Taken – “Pilot Episode” (2016, USA, Colour, 43m) ∗∗½ pr. Luc Besson; d. Alex Graves; w. Alexander Cary; ph. Thomas Kloss; m. Trevor Morris; ed. Jordan Goldman; exec. pr. Thomas Anargyros, Luc Besson, Alexander Cary, Edouard de Vésinne, Matthew Gross. Cast: Clive Standen, Gaius Charles, Brooklyn Sudano, Monique Gabriela Curnen, Michael Irby, Jose Pablo Cantillo, James Landry Hébert, Jennifer Beals, Jennifer Marsala, Simu Liu, Ali Kazmi, Celeste Desjardins, Victoria Snow. Former Green Beret Bryan Mills (Standen) must overcome a personal tragedy, in order to get revenge while starting his career as a special intelligence operative. Standen is no substitute for Liam Neeson in this TV prequel to the TAKEN movie trilogy. Whilst the star lacks charisma and the dialogue feels like its been extracted from a scripting manual, the pilot sets up the series neatly enough and is well shot. There are also enough competently staged action sequences to enliven the standard espionage plot.
Safe House (2012; USA/South Africa/Japan; Colour; 115m) ∗∗∗ d. Daniel Espinosa; w. David Guggenheim; ph. Oliver Wood; m. Ramin Djawadi. Cast: Denzel Washington, Ryan Reynolds, Vera Farmiga, Brendan Gleeson, Sam Shepard, Rubén Blades, Nora Arnezeder, Robert Patrick, Liam Cunningham, Joel Kinnaman, Fares Fares. A young CIA agent is tasked with looking after a fugitive in a safe house. But when the safe house is attacked, he finds himself on the run with his charge. Washington and Reynolds are main assets of otherwise routine espionage action thriller. The action scenes lose tension due to haphazard nature of the editing and the script lacks depth in characterisation and plot. 
Star Trek Beyond (2016; USA; Colour; 122m) ∗∗∗ d. Justin Lin; w. Simon Pegg, Doug Jung, Roberto Orci, John D. Payne, Patrick McKay; ph. Stephen F. Windon; m. Michael Giacchino. Cast: Chris Pine, Zachary Quinto, Zoe Saldana, Karl Urban, Simon Pegg, Anton Yelchin, John Cho, Idris Elba, Sofia Boutella, Joseph Gatt, Deep Roy, Lydia Wilson, Joe Taslim, Adam DiMarco, Ashley Edner, Christian Sloan, Jodi Haynes. When the Enterprise is nearly destroyed and strands Kirk (Pine) and his crew on a remote planet with no means of communication. Kirk must then work with the elements to reunite his crew and get back to Earth. Big, action-packed blockbuster helped by the great chemistry between the cast, but hampered by a weak, often contrived, story and the anaesthetizing effect of its grandstand set-pieces. Also shot in 3-D.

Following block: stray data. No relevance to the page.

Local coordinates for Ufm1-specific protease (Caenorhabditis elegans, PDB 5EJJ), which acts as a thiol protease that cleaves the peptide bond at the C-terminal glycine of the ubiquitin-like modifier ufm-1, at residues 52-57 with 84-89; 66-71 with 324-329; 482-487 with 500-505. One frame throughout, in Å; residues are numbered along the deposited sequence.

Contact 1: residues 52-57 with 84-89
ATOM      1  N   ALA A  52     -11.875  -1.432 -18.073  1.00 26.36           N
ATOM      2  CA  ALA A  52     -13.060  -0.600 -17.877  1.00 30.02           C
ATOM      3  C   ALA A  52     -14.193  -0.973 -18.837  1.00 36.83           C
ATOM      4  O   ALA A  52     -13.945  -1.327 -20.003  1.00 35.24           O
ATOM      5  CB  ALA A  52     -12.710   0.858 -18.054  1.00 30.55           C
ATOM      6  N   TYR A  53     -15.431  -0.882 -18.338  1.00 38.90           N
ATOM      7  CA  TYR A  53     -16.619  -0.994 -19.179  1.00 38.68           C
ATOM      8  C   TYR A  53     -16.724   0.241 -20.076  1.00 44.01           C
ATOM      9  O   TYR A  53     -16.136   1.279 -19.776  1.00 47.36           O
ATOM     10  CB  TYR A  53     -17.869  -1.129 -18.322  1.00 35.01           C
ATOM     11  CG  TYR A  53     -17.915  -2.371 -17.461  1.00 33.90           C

Die Hard With a Vengeance (1995; USA; Technicolor; 131m) ∗∗∗½ d. John McTiernan; w. Jonathan Hensleigh; ph. Peter Menzies Jr.; m. Michael Kamen. Cast: Bruce Willis, Samuel L. Jackson, Jeremy Irons, Graham Greene, Colleen Camp, Sam Phillips, Anthony Peck, Larry Bryggman, Nicholas Wyman, Kevin Chamberlin, Sharon Washington, Stephen Pearlman, Aldis Hodge, Mischa Hausserman, Michael Alexander Jackson. John McClane and a store owner must play a bomber’s deadly game as they race around New York while trying to stop him. Third in this highly entertaining, if increasingly preposterous, series. The byplay between Willis and Jackson adds to the winning formula. Action and destruction on a huge scale. Followed by DIE HARD 4.0 (2007). 
Die Hard 2 (1990; USA; DeLuxe; 124m) ∗∗∗∗ d. Renny Harlin; w. Steven E. de Souza, Doug Richardson; ph. Oliver Wood; m. Michael Kamen. Cast: Bruce Willis, Bonnie Bedelia, William Atherton, Franco Nero, Reginald VelJohnson, William Sadler, John Amos, Dennis Franz, Art Evans, John Leguizamo, Fred Dalton Thompson, Tom Bower, Sheila McCarthy, Don Harvey, Tony Ganios. John McClane, officer of the LAPD and hero of the Nakatomi Hostage Crisis, attempts to avert disaster as rogue military officials seize control of Dulles International Airport in Washington, D.C. Effective follow-up is another entertaining action thriller with Willis again excellent. Airport and winter setting is well-used and the set-pieces are well executed. Based on the novel “58 Minutes” by Walter Wager. This film was originally titled DIE HARD 2: DIE HARDER. Followed by DIE HARD: WITH A VENGEANCE (1995).